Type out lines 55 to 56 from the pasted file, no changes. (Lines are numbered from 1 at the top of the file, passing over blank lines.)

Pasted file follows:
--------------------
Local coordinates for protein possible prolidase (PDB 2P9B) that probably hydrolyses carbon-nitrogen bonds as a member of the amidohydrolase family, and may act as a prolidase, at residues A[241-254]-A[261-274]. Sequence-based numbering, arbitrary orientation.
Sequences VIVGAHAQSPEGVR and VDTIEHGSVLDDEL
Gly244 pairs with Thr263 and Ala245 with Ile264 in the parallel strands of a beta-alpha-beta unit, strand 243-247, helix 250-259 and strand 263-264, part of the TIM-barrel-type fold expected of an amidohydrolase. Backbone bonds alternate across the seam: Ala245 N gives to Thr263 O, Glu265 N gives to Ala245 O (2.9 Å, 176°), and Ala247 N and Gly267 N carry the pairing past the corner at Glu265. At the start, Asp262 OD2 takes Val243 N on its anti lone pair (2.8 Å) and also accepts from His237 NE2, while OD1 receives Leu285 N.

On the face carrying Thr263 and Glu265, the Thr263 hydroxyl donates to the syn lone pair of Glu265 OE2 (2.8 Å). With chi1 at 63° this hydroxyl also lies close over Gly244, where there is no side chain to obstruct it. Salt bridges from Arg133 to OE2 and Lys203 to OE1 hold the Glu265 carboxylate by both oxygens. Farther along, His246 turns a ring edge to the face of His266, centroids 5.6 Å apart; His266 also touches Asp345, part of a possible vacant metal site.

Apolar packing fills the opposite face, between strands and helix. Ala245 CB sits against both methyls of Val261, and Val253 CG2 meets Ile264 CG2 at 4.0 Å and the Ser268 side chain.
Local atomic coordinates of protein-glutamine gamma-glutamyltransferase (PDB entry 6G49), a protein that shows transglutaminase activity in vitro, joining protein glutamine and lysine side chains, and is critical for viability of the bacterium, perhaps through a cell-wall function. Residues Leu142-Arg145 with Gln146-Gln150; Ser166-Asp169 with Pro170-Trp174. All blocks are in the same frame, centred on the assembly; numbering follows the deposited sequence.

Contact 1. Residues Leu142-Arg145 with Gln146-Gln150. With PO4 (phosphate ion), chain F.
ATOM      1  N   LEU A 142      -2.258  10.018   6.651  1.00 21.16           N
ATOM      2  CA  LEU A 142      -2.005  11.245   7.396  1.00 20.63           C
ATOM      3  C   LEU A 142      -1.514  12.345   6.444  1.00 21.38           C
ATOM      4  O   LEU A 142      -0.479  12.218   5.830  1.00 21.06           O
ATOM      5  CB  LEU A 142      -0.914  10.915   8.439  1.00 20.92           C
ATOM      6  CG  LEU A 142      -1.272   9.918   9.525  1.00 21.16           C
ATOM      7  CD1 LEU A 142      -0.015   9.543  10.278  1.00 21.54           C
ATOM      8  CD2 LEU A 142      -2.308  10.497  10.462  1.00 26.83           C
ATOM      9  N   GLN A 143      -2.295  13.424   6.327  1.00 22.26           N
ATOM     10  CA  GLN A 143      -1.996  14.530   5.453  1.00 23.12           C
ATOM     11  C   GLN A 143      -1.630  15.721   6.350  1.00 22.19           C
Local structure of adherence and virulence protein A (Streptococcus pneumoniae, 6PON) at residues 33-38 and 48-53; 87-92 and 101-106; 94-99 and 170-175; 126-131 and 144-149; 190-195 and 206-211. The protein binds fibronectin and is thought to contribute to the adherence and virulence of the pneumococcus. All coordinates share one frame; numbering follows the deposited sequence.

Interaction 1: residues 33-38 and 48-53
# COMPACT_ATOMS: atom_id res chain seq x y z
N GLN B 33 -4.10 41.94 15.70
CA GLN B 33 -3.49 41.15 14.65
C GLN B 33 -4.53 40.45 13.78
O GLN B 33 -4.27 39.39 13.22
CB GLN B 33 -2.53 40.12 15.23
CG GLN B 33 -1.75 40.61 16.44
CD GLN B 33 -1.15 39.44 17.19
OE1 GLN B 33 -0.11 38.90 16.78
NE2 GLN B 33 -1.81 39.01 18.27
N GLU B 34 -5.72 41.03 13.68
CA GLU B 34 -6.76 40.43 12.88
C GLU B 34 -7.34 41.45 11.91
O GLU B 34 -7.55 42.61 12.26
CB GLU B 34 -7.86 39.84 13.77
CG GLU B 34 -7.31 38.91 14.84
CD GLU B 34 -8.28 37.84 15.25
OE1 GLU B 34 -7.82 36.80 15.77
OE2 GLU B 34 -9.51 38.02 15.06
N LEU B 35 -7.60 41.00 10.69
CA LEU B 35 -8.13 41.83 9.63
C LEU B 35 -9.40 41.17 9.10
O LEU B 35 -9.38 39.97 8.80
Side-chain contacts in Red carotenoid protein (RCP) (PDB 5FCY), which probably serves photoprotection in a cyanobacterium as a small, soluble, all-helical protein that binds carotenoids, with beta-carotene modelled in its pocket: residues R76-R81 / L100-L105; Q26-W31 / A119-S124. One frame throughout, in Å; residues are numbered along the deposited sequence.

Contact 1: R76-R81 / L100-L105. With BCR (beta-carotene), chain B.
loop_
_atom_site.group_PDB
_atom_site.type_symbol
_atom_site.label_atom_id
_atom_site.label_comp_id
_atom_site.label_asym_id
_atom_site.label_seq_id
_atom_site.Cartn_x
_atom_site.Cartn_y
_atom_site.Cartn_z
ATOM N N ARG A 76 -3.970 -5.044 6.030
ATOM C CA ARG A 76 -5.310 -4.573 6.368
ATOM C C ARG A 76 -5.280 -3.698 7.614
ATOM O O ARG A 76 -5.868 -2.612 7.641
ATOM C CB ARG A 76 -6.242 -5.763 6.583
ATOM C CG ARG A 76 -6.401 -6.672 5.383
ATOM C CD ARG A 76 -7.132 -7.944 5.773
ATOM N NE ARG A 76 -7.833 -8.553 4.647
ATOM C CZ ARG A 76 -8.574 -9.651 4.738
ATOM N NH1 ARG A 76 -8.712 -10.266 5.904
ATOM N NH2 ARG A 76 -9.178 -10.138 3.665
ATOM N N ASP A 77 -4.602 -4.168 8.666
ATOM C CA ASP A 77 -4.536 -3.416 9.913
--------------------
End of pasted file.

_atom_site.Cartn_z
ATOM N N ARG A 76 -3.970 -5.044 6.030